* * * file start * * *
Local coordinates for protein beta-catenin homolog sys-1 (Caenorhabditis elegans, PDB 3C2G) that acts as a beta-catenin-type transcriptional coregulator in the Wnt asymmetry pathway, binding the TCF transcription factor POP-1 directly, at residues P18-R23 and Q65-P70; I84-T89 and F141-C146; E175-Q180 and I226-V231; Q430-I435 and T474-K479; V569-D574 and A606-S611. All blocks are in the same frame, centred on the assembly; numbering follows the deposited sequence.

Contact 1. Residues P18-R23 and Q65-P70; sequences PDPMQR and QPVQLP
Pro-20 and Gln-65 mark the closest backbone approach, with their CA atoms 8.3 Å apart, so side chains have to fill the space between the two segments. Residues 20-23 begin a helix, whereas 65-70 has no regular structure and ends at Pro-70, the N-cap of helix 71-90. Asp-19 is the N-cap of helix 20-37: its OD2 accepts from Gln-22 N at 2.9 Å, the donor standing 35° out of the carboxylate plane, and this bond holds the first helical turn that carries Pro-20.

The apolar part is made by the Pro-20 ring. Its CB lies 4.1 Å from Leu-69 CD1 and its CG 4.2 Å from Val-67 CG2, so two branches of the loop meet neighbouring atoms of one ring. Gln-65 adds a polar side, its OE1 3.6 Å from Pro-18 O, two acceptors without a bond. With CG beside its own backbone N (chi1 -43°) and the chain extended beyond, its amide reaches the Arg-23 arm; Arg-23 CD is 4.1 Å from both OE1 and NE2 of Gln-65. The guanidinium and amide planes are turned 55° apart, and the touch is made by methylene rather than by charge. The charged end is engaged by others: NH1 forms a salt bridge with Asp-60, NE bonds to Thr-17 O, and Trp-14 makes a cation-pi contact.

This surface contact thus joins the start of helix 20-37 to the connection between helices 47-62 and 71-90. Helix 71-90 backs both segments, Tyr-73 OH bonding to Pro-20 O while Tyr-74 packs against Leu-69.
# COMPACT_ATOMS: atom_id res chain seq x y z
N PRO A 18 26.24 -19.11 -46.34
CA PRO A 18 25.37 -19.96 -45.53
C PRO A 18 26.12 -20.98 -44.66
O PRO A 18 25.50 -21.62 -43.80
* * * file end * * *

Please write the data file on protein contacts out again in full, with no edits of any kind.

Local coordinates for protein beta-catenin homolog sys-1 (Caenorhabditis elegans, PDB 3C2G) that acts as a beta-catenin-type transcriptional coregulator in the Wnt asymmetry pathway, binding the TCF transcription factor POP-1 directly, at residues P18-R23 and Q65-P70; I84-T89 and F141-C146; E175-Q180 and I226-V231; Q430-I435 and T474-K479; V569-D574 and A606-S611. All blocks are in the same frame, centred on the assembly; numbering follows the deposited sequence.

Contact 1. Residues P18-R23 and Q65-P70; sequences PDPMQR and QPVQLP
Pro-20 and Gln-65 mark the closest backbone approach, with their CA atoms 8.3 Å apart, so side chains have to fill the space between the two segments. Residues 20-23 begin a helix, whereas 65-70 has no regular structure and ends at Pro-70, the N-cap of helix 71-90. Asp-19 is the N-cap of helix 20-37: its OD2 accepts from Gln-22 N at 2.9 Å, the donor standing 35° out of the carboxylate plane, and this bond holds the first helical turn that carries Pro-20.

The apolar part is made by the Pro-20 ring. Its CB lies 4.1 Å from Leu-69 CD1 and its CG 4.2 Å from Val-67 CG2, so two branches of the loop meet neighbouring atoms of one ring. Gln-65 adds a polar side, its OE1 3.6 Å from Pro-18 O, two acceptors without a bond. With CG beside its own backbone N (chi1 -43°) and the chain extended beyond, its amide reaches the Arg-23 arm; Arg-23 CD is 4.1 Å from both OE1 and NE2 of Gln-65. The guanidinium and amide planes are turned 55° apart, and the touch is made by methylene rather than by charge. The charged end is engaged by others: NH1 forms a salt bridge with Asp-60, NE bonds to Thr-17 O, and Trp-14 makes a cation-pi contact.

This surface contact thus joins the start of helix 20-37 to the connection between helices 47-62 and 71-90. Helix 71-90 backs both segments, Tyr-73 OH bonding to Pro-20 O while Tyr-74 packs against Leu-69.
# COMPACT_ATOMS: atom_id res chain seq x y z
N PRO A 18 26.24 -19.11 -46.34
CA PRO A 18 25.37 -19.96 -45.53
C PRO A 18 26.12 -20.98 -44.66
O PRO A 18 25.50 -21.62 -43.80